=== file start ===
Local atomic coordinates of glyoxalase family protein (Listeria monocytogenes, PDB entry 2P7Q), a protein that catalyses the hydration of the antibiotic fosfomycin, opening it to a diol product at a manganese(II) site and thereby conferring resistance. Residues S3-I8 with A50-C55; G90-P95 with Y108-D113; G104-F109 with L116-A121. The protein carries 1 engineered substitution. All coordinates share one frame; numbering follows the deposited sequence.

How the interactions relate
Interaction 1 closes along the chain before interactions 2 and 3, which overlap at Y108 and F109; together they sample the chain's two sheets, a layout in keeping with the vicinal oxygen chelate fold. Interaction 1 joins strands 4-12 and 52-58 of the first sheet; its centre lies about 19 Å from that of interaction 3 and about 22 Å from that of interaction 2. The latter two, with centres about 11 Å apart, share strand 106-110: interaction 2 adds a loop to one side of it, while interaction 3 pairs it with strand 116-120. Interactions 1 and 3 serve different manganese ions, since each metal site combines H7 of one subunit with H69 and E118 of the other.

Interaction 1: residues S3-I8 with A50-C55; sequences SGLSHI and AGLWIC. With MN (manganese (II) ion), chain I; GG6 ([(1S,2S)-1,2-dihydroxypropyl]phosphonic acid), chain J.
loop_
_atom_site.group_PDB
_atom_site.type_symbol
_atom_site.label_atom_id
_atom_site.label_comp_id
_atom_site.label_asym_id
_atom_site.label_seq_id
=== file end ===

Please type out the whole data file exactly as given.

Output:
Local atomic coordinates of glyoxalase family protein (Listeria monocytogenes, PDB entry 2P7Q), a protein that catalyses the hydration of the antibiotic fosfomycin, opening it to a diol product at a manganese(II) site and thereby conferring resistance. Residues S3-I8 with A50-C55; G90-P95 with Y108-D113; G104-F109 with L116-A121. The protein carries 1 engineered substitution. All coordinates share one frame; numbering follows the deposited sequence.

How the interactions relate
Interaction 1 closes along the chain before interactions 2 and 3, which overlap at Y108 and F109; together they sample the chain's two sheets, a layout in keeping with the vicinal oxygen chelate fold. Interaction 1 joins strands 4-12 and 52-58 of the first sheet; its centre lies about 19 Å from that of interaction 3 and about 22 Å from that of interaction 2. The latter two, with centres about 11 Å apart, share strand 106-110: interaction 2 adds a loop to one side of it, while interaction 3 pairs it with strand 116-120. Interactions 1 and 3 serve different manganese ions, since each metal site combines H7 of one subunit with H69 and E118 of the other.

Interaction 1: residues S3-I8 with A50-C55; sequences SGLSHI and AGLWIC. With MN (manganese (II) ion), chain I; GG6 ([(1S,2S)-1,2-dihydroxypropyl]phosphonic acid), chain J.
loop_
_atom_site.group_PDB
_atom_site.type_symbol
_atom_site.label_atom_id
_atom_site.label_comp_id
_atom_site.label_asym_id
_atom_site.label_seq_id